Amrinder Singh: Wouldn't mind if Aguero or de Bruyne take over Mumbai City FC captaincy
Mumbai City FC and India goalkeeper Amrinder Singh has not had too much time to think about which Manchester City players he would love to share a dressing room with. The Indian Super League (ISL) side became the eighth club to come under the portfolio of the City Football Group (CFG), the parent company that also owns the 2018-19 Premier League champions, last November.
"I have never really given this a thought, but I like [Sergio] Aguero and [Kevin] De Bruyne. Of course, these are world-class players who operate on another level," says Amrinder, captain of Mumbai in the ISL. "If players like these could come and play in India, we would learn so much to improve ourselves -- how to prepare for games, and how to maintain ourselves."
City's willingness to help other teams in their portfolio is nothing new in itself. Notable names in global football that have played or managed CFG's teams outside England include Frank Lampard, and World Cup winners David Villa and Patrick Vieira. Singh himself got a taste of how rubbing shoulders with the best in the business can benefit Indian footballers, with former Uruguayan international Diego Forlan's arrival to Mumbai in 2016.
"He always approached every game with a positive outlook, and his professionalism stood out. He was a little overweight when he first landed in Mumbai, but till the time he was with us, I would see him at training in the mornings, and then in the gym every evening," remembers Amrinder of a season when Mumbai made the playoffs for the first time. Forlan led the attack with five goals, while Amrinder became the first Indian Golden Glove winner, a title that has passed along to Subrata Pal and then twice to Gurpreet Singh Sandhu.
Despite his best efforts, though, Amrinder remains the number two in the national team to Sandhu, who has stayed remarkably consistent through a stint in Norway and then back with Bengaluru FC -- he pretty much replaced Amrinder as the club's number one when he transferred in for BFC's first ISL season in 2017-18. In the three years since his debut for India in 2017, Amrinder has just five caps, despite being a permanent fixture in the team.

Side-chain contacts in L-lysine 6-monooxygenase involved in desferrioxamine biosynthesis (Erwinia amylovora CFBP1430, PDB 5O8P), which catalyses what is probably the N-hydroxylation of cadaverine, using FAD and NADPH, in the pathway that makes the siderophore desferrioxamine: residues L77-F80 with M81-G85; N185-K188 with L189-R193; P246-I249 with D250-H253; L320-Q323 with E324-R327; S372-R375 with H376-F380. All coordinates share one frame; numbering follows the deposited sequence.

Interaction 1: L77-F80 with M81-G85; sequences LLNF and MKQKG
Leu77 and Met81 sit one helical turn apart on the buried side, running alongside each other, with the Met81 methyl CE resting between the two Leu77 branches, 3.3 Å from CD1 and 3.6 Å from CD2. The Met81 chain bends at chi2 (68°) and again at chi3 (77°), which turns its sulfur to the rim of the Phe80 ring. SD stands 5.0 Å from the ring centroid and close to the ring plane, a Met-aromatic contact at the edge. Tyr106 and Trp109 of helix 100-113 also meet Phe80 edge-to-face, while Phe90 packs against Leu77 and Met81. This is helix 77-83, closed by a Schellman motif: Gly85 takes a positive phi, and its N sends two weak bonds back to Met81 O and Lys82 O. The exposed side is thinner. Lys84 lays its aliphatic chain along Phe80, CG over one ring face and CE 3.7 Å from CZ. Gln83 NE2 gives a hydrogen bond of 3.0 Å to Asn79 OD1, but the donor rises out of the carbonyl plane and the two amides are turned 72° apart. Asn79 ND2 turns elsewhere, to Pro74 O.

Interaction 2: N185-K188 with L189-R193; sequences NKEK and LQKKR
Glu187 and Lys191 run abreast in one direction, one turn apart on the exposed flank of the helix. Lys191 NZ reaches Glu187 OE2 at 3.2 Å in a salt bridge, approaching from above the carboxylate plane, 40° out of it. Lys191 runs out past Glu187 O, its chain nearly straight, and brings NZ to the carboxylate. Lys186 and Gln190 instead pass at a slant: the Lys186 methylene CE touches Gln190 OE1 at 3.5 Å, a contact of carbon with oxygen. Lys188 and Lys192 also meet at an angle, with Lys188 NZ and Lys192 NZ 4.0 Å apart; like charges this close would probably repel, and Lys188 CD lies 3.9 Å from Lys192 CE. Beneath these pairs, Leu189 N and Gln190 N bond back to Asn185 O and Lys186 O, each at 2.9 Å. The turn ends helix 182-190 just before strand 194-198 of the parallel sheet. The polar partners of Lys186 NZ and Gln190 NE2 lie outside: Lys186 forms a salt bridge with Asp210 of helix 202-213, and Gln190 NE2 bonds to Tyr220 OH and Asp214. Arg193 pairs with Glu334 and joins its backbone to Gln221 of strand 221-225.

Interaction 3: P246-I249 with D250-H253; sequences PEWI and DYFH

"When I go into the national camp, I have never gone into the frame of mind that I am a number two goalkeeper. I have to work as hard as possible because I want to get that top place," he says. "I need to push Gurpreet as well, because if I start labeling him as number one and don't compete with him, it's harmful for everybody -- for me, Indian football and for Gurpreet himself."
It helps that the two are from Punjab, and more or less the same age. Sandhu is 28, while Amrinder is a year younger. "We are good friends, and we communicate with each other as colleagues, friends and brothers. We are very close and can point out little things in each other's games without hesitation," says Amrinder.
Mumbai's recent ISL campaign was a mixed one -- they narrowly failed to make the playoffs after a bright start, but key players suffered injuries that kept them out of games at a length. Former Portuguese international Jorge Costa ended his two-year reign as coach, and is likely to be replaced by FC Goa's former coach Sergio Lobera. The biggest headline out of the camp, though, was the CFG tie-up.
"We are really excited that such a big brand has come into Indian football, and we are privileged at Mumbai to be associated with them. Whatever we can learn from them as an organisation will benefit Indian football," says Amrinder. "And the motivation for any young Indian footballer will now be to come and play for Mumbai, because they might send their coaches here and work with our players."
And should Aguero or De Bruyne choose to come east in the near future, would Singh -- a Liverpool supporter who got hooked on to English football after the 2005 Champions League final -- still want to hold on to the captain's armband?
"That would be the coach's decision," he laughs. "I would personally want to learn how such top players lead the team.
"For me, that would be the best opportunity to learn what minor things I can tweak in my game."